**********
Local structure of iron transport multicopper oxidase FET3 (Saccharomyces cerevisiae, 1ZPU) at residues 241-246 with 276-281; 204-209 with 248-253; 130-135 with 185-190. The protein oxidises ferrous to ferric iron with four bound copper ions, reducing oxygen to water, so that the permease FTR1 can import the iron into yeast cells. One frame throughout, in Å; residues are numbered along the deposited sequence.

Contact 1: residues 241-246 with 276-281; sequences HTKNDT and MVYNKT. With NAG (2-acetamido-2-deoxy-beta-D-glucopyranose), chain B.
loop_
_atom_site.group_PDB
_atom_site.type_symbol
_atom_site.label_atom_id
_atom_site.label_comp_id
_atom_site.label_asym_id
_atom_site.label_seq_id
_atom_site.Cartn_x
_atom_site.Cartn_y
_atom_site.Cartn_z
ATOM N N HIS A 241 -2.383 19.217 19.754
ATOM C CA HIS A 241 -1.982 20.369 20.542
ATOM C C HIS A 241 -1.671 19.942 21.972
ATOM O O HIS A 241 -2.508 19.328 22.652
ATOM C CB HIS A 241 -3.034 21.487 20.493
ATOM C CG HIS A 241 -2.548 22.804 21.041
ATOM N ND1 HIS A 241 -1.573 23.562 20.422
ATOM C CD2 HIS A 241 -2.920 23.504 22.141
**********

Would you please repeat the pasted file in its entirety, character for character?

Local structure of iron transport multicopper oxidase FET3 (Saccharomyces cerevisiae, 1ZPU) at residues 241-246 with 276-281; 204-209 with 248-253; 130-135 with 185-190. The protein oxidises ferrous to ferric iron with four bound copper ions, reducing oxygen to water, so that the permease FTR1 can import the iron into yeast cells. One frame throughout, in Å; residues are numbered along the deposited sequence.

Contact 1: residues 241-246 with 276-281; sequences HTKNDT and MVYNKT. With NAG (2-acetamido-2-deoxy-beta-D-glucopyranose), chain B.
loop_
_atom_site.group_PDB
_atom_site.type_symbol
_atom_site.label_atom_id
_atom_site.label_comp_id
_atom_site.label_asym_id
_atom_site.label_seq_id
_atom_site.Cartn_x
_atom_site.Cartn_y
_atom_site.Cartn_z
ATOM N N HIS A 241 -2.383 19.217 19.754
ATOM C CA HIS A 241 -1.982 20.369 20.542
ATOM C C HIS A 241 -1.671 19.942 21.972
ATOM O O HIS A 241 -2.508 19.328 22.652
ATOM C CB HIS A 241 -3.034 21.487 20.493
ATOM C CG HIS A 241 -2.548 22.804 21.041
ATOM N ND1 HIS A 241 -1.573 23.562 20.422
ATOM C CD2 HIS A 241 -2.920 23.504 22.141